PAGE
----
Your preteen spends a lot of time on the computer playing games and chatting online with friends. Your teen continually texts and posts pictures. Your family sits with the TV on and everyone busily tapping on their phones, tablets or laptops. Even at dinner or on vacation, you pull out your smartphone to check on work. We're all guilty.
But there may be dangers we're just beginning to recognize. Our tech habits could produce a "time bomb" that results in poorer communication skills, warn speech and hearing experts from the American Speech-Language-Hearing Association (ASHA).
If left unchecked, our habits could affect children's speech and language development, which is dependent on adequate time for listening, talking, reading and interacting with parents. Remember how your parents read to you when you were little? Or how your grandparents wove tales of family lore? Or how you told your little ones the names of everything in sight to help them build vocabulary? These are among the skills that may be harmed by too much tapping and texting.
Our tech habits—particularly our earbuds and headsets—also may cause hearing loss, which further hurts communication and affects academic and social success, the experts say.
The comments came following a recent ASHA poll, conducted by Greenberg Quinlan Rosner Research in recognition of Better Hearing & Speech Month. The March polling surveyed 500 parents of children under the age of 20 and 500 teens ages 13 to 19.
The survey results show:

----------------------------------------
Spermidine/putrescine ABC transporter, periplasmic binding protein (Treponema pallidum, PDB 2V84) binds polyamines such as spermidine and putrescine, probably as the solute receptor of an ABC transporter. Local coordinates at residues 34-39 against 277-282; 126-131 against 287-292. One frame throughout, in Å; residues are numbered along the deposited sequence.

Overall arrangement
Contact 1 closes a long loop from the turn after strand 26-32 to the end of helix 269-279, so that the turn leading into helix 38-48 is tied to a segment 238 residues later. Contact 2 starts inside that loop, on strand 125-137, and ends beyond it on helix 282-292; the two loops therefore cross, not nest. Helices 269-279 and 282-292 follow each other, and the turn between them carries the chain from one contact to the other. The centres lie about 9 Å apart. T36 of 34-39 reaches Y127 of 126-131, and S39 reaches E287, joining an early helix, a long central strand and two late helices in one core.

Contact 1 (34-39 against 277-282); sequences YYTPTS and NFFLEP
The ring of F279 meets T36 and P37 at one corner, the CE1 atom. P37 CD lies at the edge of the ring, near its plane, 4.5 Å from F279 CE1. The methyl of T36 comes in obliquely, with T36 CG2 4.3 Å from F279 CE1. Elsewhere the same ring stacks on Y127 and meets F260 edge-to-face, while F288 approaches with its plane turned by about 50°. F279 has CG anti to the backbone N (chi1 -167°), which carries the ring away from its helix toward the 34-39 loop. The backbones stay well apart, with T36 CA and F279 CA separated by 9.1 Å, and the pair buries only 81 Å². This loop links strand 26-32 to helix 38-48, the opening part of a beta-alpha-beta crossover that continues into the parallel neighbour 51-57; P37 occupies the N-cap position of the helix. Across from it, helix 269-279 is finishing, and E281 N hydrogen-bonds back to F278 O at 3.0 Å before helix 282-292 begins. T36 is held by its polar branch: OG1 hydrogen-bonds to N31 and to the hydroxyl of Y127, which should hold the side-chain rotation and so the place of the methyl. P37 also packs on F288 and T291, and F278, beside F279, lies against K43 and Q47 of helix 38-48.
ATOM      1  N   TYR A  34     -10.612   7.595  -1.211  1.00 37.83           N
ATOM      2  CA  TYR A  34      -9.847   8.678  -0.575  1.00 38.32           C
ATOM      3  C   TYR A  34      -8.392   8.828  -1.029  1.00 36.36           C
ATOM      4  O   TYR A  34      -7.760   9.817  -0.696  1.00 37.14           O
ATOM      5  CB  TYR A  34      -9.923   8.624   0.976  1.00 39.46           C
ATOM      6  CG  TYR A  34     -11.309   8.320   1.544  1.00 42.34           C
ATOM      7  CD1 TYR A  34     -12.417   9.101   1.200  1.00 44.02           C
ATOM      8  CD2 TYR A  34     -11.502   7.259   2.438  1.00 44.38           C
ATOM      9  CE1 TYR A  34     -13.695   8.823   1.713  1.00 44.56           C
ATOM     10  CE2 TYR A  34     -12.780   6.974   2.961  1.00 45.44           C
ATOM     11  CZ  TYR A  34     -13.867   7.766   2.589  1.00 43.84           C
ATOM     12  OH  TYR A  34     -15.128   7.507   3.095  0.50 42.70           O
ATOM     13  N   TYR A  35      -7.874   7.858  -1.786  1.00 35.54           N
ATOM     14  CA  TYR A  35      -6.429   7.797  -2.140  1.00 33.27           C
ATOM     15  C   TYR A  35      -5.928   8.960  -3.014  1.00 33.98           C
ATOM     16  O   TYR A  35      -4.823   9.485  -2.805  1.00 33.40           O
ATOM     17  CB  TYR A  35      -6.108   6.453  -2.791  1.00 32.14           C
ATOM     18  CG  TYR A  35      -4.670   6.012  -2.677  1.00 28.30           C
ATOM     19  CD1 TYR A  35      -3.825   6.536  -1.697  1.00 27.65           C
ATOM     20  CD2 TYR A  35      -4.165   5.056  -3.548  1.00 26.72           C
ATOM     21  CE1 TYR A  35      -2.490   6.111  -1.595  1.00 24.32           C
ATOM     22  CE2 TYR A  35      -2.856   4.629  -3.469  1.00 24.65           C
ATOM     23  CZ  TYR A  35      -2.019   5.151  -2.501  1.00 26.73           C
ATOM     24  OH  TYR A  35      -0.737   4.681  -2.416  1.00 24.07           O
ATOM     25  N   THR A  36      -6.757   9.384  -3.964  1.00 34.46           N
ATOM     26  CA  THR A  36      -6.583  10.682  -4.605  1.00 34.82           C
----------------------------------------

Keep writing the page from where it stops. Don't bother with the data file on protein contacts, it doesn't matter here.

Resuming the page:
Teens really depend on technology to communicate. We all know teens are constantly looking at their phones. The survey confirms what we observe: they average nearly 6 hours a day on a personal technology device. They use the devices to communicate with friends (rather than talking), and they sometimes use them to communicate with their parents, even while in the same household or room.
Teens like their earbuds and headphones. They average 3 hours a day with a listening device in or on their ears. This raises concerns because noise-induced hearing loss may result from listening to devices for too long or too loudly.
Parents like their technology, too. Parents report using their devices as often as do their children. The majority even say they use them at the dinner table, during family leisure time and while talking with their children. Parents also use technology devices to entertain their children, find time to do chores or work or have time for themselves.
But all's not lost. Once informed of these communication health risks, more than 79 percent of parents said that they were willing to set stronger usage guidelines at home, and 90 percent said they'd be more likely to change their own personal tech device habits to be a better tech role model for their families.
Currently, there's a disconnect on household rules. Over two-thirds of parents surveyed said they enforce some guidelines on their children's use of technology. But, only two in five teens say they have household rules governing technology use. And even in households that have rules, they don't necessarily govern use of the phone while eating or during other family time.
Clearly, more of us need to think about setting guidelines. More than 90 percent of teens who have rules say the rules are successful, and a similar percentage of parents who set rules find the efforts successful.
And though we may think of younger people as using technology more frequently, older parents aren't off the hook. Two-thirds of millennial parents polled admitted to using their devices too much. But after hearing more about the threats to hearing and communication, about half said they would be more likely to implement strong guidelines for technology use in their homes. Older parents weren't as willing.
Parents (and people) of all ages need to put their phones aside, make eye contact and talk—before it's a lost art.
If you want help curbing your family's tech use, check out ASHA's Digital Diet for managing tweens' and teens' technology.